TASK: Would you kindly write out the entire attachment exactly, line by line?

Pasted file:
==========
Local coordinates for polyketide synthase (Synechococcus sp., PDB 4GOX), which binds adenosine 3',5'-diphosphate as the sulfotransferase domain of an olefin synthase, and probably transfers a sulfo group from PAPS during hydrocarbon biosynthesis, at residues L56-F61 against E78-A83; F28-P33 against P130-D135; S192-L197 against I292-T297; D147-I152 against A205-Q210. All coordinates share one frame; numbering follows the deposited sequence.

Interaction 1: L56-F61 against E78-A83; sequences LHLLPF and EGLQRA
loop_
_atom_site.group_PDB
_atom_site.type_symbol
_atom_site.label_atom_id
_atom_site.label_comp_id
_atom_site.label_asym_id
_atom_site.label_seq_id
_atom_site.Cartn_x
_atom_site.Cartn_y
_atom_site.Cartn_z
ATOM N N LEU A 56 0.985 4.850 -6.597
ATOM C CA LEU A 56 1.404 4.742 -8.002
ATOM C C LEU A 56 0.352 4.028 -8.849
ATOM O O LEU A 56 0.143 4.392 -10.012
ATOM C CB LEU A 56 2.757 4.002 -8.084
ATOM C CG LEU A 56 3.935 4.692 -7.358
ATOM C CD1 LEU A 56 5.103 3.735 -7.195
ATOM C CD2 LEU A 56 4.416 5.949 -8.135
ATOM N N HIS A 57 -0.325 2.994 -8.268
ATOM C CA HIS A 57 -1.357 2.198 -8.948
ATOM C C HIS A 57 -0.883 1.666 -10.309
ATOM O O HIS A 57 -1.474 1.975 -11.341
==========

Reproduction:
Local coordinates for polyketide synthase (Synechococcus sp., PDB 4GOX), which binds adenosine 3',5'-diphosphate as the sulfotransferase domain of an olefin synthase, and probably transfers a sulfo group from PAPS during hydrocarbon biosynthesis, at residues L56-F61 against E78-A83; F28-P33 against P130-D135; S192-L197 against I292-T297; D147-I152 against A205-Q210. All coordinates share one frame; numbering follows the deposited sequence.

Interaction 1: L56-F61 against E78-A83; sequences LHLLPF and EGLQRA
loop_
_atom_site.group_PDB
_atom_site.type_symbol
_atom_site.label_atom_id
_atom_site.label_comp_id
_atom_site.label_asym_id
_atom_site.label_seq_id
_atom_site.Cartn_x
_atom_site.Cartn_y
_atom_site.Cartn_z
ATOM N N LEU A 56 0.985 4.850 -6.597
ATOM C CA LEU A 56 1.404 4.742 -8.002
ATOM C C LEU A 56 0.352 4.028 -8.849
ATOM O O LEU A 56 0.143 4.392 -10.012
ATOM C CB LEU A 56 2.757 4.002 -8.084
ATOM C CG LEU A 56 3.935 4.692 -7.358
ATOM C CD1 LEU A 56 5.103 3.735 -7.195
ATOM C CD2 LEU A 56 4.416 5.949 -8.135
ATOM N N HIS A 57 -0.325 2.994 -8.268
ATOM C CA HIS A 57 -1.357 2.198 -8.948
ATOM C C HIS A 57 -0.883 1.666 -10.309
ATOM O O HIS A 57 -1.474 1.975 -11.341